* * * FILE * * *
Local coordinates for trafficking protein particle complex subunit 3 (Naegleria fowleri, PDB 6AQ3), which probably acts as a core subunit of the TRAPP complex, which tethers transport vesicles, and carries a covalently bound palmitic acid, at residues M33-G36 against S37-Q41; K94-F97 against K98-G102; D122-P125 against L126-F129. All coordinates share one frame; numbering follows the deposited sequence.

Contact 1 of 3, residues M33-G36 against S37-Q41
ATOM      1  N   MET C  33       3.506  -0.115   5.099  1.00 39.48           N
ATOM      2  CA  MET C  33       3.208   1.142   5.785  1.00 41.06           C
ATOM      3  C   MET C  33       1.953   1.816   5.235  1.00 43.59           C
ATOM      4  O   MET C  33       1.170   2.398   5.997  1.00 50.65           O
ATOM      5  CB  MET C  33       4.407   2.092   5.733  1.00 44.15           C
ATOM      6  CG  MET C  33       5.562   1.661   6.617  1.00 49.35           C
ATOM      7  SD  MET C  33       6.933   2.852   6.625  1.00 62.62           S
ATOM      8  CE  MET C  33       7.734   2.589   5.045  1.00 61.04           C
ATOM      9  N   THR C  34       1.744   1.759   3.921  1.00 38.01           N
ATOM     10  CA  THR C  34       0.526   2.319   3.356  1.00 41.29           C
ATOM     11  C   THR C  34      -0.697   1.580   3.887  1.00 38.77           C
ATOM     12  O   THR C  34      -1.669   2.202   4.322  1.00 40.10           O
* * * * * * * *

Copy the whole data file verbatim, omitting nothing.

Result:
Local coordinates for trafficking protein particle complex subunit 3 (Naegleria fowleri, PDB 6AQ3), which probably acts as a core subunit of the TRAPP complex, which tethers transport vesicles, and carries a covalently bound palmitic acid, at residues M33-G36 against S37-Q41; K94-F97 against K98-G102; D122-P125 against L126-F129. All coordinates share one frame; numbering follows the deposited sequence.

Contact 1 of 3, residues M33-G36 against S37-Q41
ATOM      1  N   MET C  33       3.506  -0.115   5.099  1.00 39.48           N
ATOM      2  CA  MET C  33       3.208   1.142   5.785  1.00 41.06           C
ATOM      3  C   MET C  33       1.953   1.816   5.235  1.00 43.59           C
ATOM      4  O   MET C  33       1.170   2.398   5.997  1.00 50.65           O
ATOM      5  CB  MET C  33       4.407   2.092   5.733  1.00 44.15           C
ATOM      6  CG  MET C  33       5.562   1.661   6.617  1.00 49.35           C
ATOM      7  SD  MET C  33       6.933   2.852   6.625  1.00 62.62           S
ATOM      8  CE  MET C  33       7.734   2.589   5.045  1.00 61.04           C
ATOM      9  N   THR C  34       1.744   1.759   3.921  1.00 38.01           N
ATOM     10  CA  THR C  34       0.526   2.319   3.356  1.00 41.29           C
ATOM     11  C   THR C  34      -0.697   1.580   3.887  1.00 38.77           C
ATOM     12  O   THR C  34      -1.669   2.202   4.322  1.00 40.10           O